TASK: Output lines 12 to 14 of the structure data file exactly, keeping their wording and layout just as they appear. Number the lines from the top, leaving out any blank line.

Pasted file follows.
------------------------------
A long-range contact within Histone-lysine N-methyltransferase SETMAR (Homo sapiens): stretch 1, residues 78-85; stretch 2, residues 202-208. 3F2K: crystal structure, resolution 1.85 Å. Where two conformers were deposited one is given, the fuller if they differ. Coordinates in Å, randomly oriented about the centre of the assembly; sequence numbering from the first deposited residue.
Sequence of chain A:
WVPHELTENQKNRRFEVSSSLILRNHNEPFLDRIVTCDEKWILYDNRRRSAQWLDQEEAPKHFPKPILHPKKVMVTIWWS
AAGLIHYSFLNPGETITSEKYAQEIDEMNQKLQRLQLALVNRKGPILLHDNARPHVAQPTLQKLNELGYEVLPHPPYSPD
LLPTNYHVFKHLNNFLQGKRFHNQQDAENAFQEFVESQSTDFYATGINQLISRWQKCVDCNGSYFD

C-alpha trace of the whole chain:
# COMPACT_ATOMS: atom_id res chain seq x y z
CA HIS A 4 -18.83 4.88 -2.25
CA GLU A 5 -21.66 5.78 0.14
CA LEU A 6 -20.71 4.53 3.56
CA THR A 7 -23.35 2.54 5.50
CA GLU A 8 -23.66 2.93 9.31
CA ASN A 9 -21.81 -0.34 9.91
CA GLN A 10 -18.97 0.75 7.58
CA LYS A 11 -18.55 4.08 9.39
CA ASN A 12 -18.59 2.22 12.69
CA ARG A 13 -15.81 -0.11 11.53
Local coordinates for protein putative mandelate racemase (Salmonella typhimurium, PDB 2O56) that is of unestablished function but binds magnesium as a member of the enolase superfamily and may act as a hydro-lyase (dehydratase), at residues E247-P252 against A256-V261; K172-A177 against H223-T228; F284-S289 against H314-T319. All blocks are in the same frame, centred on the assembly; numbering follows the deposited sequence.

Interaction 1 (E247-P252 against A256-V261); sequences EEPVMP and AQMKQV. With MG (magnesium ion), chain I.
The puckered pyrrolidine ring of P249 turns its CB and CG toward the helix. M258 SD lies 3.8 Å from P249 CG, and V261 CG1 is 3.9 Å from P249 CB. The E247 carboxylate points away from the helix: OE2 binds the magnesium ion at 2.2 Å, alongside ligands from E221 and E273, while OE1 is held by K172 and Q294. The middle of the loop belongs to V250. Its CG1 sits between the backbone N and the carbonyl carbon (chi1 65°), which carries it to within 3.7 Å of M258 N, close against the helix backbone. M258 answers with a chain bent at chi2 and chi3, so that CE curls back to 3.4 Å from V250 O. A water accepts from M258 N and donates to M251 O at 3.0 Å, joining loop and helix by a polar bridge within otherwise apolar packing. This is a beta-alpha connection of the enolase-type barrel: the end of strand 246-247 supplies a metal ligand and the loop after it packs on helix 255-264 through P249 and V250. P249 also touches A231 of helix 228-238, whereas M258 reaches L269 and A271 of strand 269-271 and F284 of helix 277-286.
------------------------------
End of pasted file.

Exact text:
CA GLU A 8 -23.66 2.93 9.31
CA ASN A 9 -21.81 -0.34 9.91
CA GLN A 10 -18.97 0.75 7.58